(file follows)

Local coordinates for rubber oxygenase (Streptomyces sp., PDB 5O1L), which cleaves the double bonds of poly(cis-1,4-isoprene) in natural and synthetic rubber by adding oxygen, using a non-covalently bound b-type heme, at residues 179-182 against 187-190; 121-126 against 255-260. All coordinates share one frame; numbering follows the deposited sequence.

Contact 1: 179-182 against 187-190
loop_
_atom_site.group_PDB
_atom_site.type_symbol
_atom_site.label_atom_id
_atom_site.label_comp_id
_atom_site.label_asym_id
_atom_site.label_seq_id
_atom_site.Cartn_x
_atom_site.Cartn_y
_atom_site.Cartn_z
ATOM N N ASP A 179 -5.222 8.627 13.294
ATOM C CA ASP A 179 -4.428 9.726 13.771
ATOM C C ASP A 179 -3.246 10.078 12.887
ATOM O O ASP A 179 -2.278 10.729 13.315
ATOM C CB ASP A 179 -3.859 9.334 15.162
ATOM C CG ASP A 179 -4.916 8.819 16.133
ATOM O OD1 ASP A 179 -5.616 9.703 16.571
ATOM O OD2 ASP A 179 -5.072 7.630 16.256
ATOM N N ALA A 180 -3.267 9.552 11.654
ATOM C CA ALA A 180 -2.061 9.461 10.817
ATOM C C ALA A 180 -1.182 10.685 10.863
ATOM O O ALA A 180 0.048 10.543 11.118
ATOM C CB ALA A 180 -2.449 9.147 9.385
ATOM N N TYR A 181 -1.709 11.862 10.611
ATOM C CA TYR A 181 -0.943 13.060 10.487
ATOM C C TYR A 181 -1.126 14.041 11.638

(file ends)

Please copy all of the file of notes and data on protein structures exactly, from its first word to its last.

Local coordinates for rubber oxygenase (Streptomyces sp., PDB 5O1L), which cleaves the double bonds of poly(cis-1,4-isoprene) in natural and synthetic rubber by adding oxygen, using a non-covalently bound b-type heme, at residues 179-182 against 187-190; 121-126 against 255-260. All coordinates share one frame; numbering follows the deposited sequence.

Contact 1: 179-182 against 187-190
loop_
_atom_site.group_PDB
_atom_site.type_symbol
_atom_site.label_atom_id
_atom_site.label_comp_id
_atom_site.label_asym_id
_atom_site.label_seq_id
_atom_site.Cartn_x
_atom_site.Cartn_y
_atom_site.Cartn_z
ATOM N N ASP A 179 -5.222 8.627 13.294
ATOM C CA ASP A 179 -4.428 9.726 13.771
ATOM C C ASP A 179 -3.246 10.078 12.887
ATOM O O ASP A 179 -2.278 10.729 13.315
ATOM C CB ASP A 179 -3.859 9.334 15.162
ATOM C CG ASP A 179 -4.916 8.819 16.133
ATOM O OD1 ASP A 179 -5.616 9.703 16.571
ATOM O OD2 ASP A 179 -5.072 7.630 16.256
ATOM N N ALA A 180 -3.267 9.552 11.654
ATOM C CA ALA A 180 -2.061 9.461 10.817
ATOM C C ALA A 180 -1.182 10.685 10.863
ATOM O O ALA A 180 0.048 10.543 11.118
ATOM C CB ALA A 180 -2.449 9.147 9.385
ATOM N N TYR A 181 -1.709 11.862 10.611
ATOM C CA TYR A 181 -0.943 13.060 10.487
ATOM C C TYR A 181 -1.126 14.041 11.638